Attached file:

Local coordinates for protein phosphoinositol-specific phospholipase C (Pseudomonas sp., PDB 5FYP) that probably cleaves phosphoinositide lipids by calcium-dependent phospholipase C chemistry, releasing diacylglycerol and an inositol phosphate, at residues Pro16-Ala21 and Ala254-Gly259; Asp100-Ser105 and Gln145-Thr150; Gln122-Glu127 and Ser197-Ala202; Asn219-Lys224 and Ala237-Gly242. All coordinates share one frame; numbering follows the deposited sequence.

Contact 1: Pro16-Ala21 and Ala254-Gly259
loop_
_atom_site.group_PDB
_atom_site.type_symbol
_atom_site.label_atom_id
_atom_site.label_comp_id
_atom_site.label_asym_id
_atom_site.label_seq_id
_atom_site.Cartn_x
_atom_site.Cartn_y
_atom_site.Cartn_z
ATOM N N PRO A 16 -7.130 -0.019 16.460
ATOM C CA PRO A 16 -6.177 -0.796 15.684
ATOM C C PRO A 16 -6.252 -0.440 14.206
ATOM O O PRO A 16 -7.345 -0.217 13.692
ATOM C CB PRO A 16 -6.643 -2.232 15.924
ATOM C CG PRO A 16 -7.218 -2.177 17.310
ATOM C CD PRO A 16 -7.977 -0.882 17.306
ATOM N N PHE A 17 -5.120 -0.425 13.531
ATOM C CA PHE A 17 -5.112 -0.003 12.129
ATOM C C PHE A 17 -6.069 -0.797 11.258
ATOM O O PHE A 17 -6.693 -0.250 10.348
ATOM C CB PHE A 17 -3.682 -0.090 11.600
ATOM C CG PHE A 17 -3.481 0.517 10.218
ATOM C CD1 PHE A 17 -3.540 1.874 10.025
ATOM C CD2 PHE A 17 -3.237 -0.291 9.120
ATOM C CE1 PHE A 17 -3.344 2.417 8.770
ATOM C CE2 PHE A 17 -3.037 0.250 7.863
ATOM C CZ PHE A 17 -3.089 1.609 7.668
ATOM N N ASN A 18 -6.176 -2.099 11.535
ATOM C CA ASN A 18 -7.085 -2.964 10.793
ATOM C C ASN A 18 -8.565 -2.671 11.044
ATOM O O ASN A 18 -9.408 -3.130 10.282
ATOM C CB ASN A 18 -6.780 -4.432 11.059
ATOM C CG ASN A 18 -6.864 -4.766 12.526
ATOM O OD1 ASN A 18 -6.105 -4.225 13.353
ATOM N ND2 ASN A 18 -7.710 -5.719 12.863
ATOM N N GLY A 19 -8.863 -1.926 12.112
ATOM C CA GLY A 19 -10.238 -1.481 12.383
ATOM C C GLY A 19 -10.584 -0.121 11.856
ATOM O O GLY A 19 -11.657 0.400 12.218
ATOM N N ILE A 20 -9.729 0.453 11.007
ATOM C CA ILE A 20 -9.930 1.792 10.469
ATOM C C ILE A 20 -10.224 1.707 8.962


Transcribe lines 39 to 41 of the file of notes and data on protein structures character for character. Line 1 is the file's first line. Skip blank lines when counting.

ATOM N N GLY A 19 -8.863 -1.926 12.112
ATOM C CA GLY A 19 -10.238 -1.481 12.383
ATOM C C GLY A 19 -10.584 -0.121 11.856